This means that instead of reducing the applied N dose by around 1.5 kg/ha for every additional unit of SNS the figure may well be around 0.75 kg/ha. I’ve tried this with a retrospective look at around 70 NIAB TAG nitrogen dose trials in wheat that have taken place over the past 10 years or so. These were all carried out on long-term arable soils where no organic manures or amendments were used.Spreading fertiliser

The conclusions are firstly that the Field Assessment Method in RB 209 provides a more accurate prediction of the economic optimum for feed wheat than using the SNS measurement method. Secondly, the accuracy of predicting the optimum is improved by changing the recommendation tables on the basis of an assumed efficiency of use of SNS of 50% rather than 100%. However, this is still no more accurate than using one fixed amount of nitrogen in all the trials!

The most disturbing element is how bad all the recommendation systems are, only predicting within 50 kg N/ha of the optimum in around 60% of the trials. Obviously, we’re a long way from an accurate prediction system. There may be many explanations for this and perhaps this is a subject for a future blog.

At the moment, we have to be content that progress has been made and I hope that the results of the two HGCA funded projects are incorporated into the next version of RB 209. At least it will allow us to catch up with, amongst others, the Australians and the New Zealanders who have for sometime been assuming an efficiency of use of Soil Mineral Nitrogen of between 30-60%.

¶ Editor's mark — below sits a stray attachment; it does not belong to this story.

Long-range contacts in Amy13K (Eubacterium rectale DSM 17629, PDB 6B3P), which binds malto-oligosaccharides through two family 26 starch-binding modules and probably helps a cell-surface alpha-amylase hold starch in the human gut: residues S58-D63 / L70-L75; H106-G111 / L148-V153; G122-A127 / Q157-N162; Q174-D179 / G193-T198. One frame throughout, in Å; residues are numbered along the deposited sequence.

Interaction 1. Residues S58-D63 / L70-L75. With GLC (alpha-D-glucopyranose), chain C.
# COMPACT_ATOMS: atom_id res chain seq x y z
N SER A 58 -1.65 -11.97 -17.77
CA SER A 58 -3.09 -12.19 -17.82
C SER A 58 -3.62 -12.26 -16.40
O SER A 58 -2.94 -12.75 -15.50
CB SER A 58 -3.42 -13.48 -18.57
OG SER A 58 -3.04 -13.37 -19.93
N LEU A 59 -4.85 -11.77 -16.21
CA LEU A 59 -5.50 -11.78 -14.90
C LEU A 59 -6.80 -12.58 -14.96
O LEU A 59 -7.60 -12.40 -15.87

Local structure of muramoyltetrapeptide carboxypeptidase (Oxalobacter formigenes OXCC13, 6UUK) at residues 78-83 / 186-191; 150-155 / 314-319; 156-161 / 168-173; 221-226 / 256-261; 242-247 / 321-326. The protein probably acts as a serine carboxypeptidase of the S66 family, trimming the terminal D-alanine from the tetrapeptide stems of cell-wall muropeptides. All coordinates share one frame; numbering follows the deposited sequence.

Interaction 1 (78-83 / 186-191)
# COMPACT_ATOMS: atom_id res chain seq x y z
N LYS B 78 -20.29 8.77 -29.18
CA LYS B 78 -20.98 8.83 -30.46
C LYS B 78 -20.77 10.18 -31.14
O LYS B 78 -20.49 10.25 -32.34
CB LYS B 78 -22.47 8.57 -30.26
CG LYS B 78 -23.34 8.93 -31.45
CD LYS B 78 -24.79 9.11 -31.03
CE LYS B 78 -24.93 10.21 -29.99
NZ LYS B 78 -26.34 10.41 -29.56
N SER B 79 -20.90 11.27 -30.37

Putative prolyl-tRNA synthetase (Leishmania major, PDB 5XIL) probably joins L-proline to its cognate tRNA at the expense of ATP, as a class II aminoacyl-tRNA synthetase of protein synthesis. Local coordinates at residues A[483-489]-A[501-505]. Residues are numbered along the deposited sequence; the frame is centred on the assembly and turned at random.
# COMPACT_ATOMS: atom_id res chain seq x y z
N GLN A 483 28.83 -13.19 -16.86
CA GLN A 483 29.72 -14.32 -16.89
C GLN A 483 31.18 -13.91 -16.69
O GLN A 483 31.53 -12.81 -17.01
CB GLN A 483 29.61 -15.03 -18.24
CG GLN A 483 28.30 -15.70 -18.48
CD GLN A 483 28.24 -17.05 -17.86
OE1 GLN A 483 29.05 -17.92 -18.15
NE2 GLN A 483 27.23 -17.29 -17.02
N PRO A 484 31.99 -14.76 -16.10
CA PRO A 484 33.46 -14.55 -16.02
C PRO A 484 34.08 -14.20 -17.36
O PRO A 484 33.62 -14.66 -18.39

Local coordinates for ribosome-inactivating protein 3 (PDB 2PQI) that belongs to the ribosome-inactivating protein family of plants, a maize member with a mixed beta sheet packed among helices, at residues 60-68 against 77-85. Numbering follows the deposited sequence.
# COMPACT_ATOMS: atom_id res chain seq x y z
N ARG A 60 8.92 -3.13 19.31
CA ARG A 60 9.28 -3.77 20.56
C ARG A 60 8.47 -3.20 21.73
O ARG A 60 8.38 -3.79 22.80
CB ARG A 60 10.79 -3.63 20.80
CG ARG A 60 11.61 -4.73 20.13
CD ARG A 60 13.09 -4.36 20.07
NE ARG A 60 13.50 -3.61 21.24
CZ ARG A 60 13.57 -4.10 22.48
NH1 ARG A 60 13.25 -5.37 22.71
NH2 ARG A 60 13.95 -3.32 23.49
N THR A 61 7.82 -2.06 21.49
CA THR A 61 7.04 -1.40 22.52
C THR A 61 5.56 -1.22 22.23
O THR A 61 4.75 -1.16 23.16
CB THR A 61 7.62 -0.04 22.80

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A golden future

Posted on 08/01/2013 by Jim Orson

End of year publications often contain facts and figures to sum up progress (or otherwise) over the previous 12 months. One such figure really surprised me; there has been a 30% fall in fruit and vegetable consumption by lower income families in the UK since 2006, attributed to the recession and rising food prices. This is a shocking figure, especially given the Government’s huge ‘5-a-day’ publicity campaign encouraging the consumption of at least five portions of fruit and veg a day, and let’s hope that this fall can soon be reversed.

I suppose that reduction in a good diet highlights the huge challenge to improve the diet of the world’s population. There are very differing views on how this can be achieved. Greenpeace suggests that the way forward is to change farming by universally adopting small scale ‘ecological’ farming (I assume that this is their description of organic farming). On the other hand, agricultural technologists say that we can increase the dietary value of food through plant breeding and genetic modification.